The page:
First off, that’s my pizza making name. Guido has been making pizza at home nearly every week for 20 years, and found that pizza screens are the way to go. You can find them online rather cheap, and they last forever. 14 inch works best in a standard oven. Stretch your dough, lay it on the screen, top it, put it in the oven, then transfer the pizza off of the screen and to the stone after a couple minutes, or leave it to bake on the screen. You’ll get a better bake when your rack is higher in the oven.

      Also, don’t waste your money on name brand pizza stones. Go to your local home improvement store, and buy “unglazed” quarry tiles. Make sure they are unglazed. Glazed tiles could poison your guests, and we don’t want that. Quarry tiles are the exact same material as pizza stones at one-tenth the cost of name brands. They come in sizes 6×6 and 11×11. Hope that helps.

  32. 96

    Hmmm. I put it in the fridge for 24 hours, then took it out and covered with a tea towel for 45 mins before stretching. Next time I’ll try an hour or more, perhaps?

  33. 97

    If your dough isn’t stretching right you need to let it rest longer or use a higher gluten flour. The gluten is what makes it elastic and not break or crack when stretching. More than likely it should rest at least a few hours.

  34. 98

    I find, oh so funny, reading people who are confused by measures in grams. i mean seriously, you guys would rather have a lot of tools (graduated cups and different sized tablespoons) rather than a bowl and a scale. some recipes require precision and you can’t go wrong with the decimal system.

  35. 99

    Made this today (started yesterday), and had trouble getting the dough stretched out. If kept snapping back, so I ended up with fairly small (diameter) pies that puffed up when cooked, resulting in a very thick and doughy crust. We cooked them longer so they were fully cooked, and the taste was good…but would prefer a thinner/larger pie. Any idea what could have gone wrong?

  36. 101
    Paul C

    Thanks for giving the weights of the ingredients. It makes it so much easier to measure. Thanks for choosing grams, it makes it so much easier to adjust the recipe size!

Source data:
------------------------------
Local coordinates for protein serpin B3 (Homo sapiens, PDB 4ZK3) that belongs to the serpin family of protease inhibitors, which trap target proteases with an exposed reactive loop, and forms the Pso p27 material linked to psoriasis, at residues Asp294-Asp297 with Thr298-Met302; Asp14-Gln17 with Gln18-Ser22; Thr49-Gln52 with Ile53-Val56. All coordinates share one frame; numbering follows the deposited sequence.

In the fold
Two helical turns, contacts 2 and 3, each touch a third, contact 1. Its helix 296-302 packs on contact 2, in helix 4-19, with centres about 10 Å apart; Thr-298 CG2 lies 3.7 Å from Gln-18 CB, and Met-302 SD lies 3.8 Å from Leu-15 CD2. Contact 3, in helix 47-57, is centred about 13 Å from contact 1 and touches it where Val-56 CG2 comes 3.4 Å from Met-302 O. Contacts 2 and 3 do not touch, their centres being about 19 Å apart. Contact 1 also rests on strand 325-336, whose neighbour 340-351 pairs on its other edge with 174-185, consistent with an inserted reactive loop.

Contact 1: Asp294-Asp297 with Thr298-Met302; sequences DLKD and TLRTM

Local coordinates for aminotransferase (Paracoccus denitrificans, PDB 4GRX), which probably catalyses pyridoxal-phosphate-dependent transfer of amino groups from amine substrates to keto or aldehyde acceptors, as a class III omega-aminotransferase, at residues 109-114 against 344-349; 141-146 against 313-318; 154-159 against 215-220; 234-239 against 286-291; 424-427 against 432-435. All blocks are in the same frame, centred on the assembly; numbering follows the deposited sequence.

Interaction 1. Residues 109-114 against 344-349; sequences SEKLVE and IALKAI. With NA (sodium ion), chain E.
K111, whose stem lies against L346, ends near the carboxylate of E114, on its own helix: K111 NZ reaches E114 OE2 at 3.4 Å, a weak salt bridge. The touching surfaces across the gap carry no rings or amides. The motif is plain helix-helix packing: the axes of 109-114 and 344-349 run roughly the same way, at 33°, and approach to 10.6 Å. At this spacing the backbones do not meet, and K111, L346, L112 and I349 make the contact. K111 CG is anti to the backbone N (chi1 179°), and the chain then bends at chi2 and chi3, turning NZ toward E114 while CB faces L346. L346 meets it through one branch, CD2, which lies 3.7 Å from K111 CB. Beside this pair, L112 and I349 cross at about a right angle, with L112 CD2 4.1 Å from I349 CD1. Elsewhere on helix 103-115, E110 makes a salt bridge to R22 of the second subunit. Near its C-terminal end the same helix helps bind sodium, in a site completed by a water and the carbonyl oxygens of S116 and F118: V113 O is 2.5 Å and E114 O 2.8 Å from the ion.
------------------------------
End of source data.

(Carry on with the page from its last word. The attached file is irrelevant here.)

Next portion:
37. 103

    This is my first time making his dough and it was incredibly simple. I was wondering if anyone didn’t cut the dough (or not into 3 pieces) to make a larger pizza size? Also if you wanted to use all the dough at once, has anyone tried to use the dough to make breadsticks?

  38. 106

    This recipe has been updated and/or changed recently. Used to provide flour by weight in ounces and all other ingredients in normal measurements of cups, teaspoon, tablespoon, etc. 690 grams is a lot of flour.

  39. 108
    Maybeth Shirah

    Mr. Brown,
    I have one request. Would you please darken the text on your page? That’s not a criticism. I just have difficulty reading it. I couldn’t even finish reading your recipe. 🙁

  40. 109
    Gina Watson-Haley

    This really is the best pizza dough. We did a taste comparison and it was the hands down winner. Although it IS a pain to have to wait a full day before you have pizza! As to the typos – well, if anyone could “Flatter each into a disk…” it would be Alton, don’t you think?

    • 110
      Ashley E

      My thoughts exactly. I can just see AB saying “Oh you beautiful, beautiful dough! You are so smooth and stretchy, yet you have just a certain je ne sais quois of bounciness that we all so adore….”

  41. 114

    1 kg 12-13% protein flour ( Caputo is best)
    620 ml water
    40 g olive oil
    15-20 g salt
    5 g yeast
    I use a bread machine – ingredients in this order- water oil salt flour yeast- and take out the ball after 12 min of kneading. Let stand in a bowl covered with a damp cloth for 2 hours. Cut into 220 g balls, roll each briefly in floured hands to form a neat ball, then place separated into lidded containers to prove another 1h. Ready to use. Fridge or freeze ( cling wrap) as soon as individual balls are formed to delay final prove. If using directly, form into base as in the article with a raised lip all around ( do not roll). Place the base on a baking paper square. Top with Mutti tomato passata or strained Mutti tomato polka, then with buffalo mozzarella chunks, basil leaves, grated mozzarella cheese and a quick drizzle of olive oil. Slide the pizza on the baking paper onto a hot pizza stone in a hot oven. It usually only takes 2-4 minutes to cook- watch for the edge starting to brown. Remove and sprinkle immediately with finely grated Parmesan or pecorino.

  42. 118

    Your ingredient measurements are in cups but step one says to weigh the flour. Do you have weight amounts for ingredients? I prefer to measure by weight as most bakers will say is more accurate. Thanks.

  43. 122

    Thank you for the excellent recipe. Spell check made two errors for you. Other than the errors, I love it and will be trying it out today!

    • 123

      Martha: I thought the exact same thing. This IS Alton Brown we’re talking about…the staffer that wrote this needs to go back to ENG101!

    • 126

      My thoughts exactly Tom!! I want a gluten free version of this, but that doughy consistency from the gluten is hard to reproduce!! Hopefully AB will hear our cries for help though!!

  44. 128
    Chris V

    This is the exact recipe I use for my thin crispy, cooked on a stone on the grill. Any chance you have a Sicilian dough (thick crust) recipe?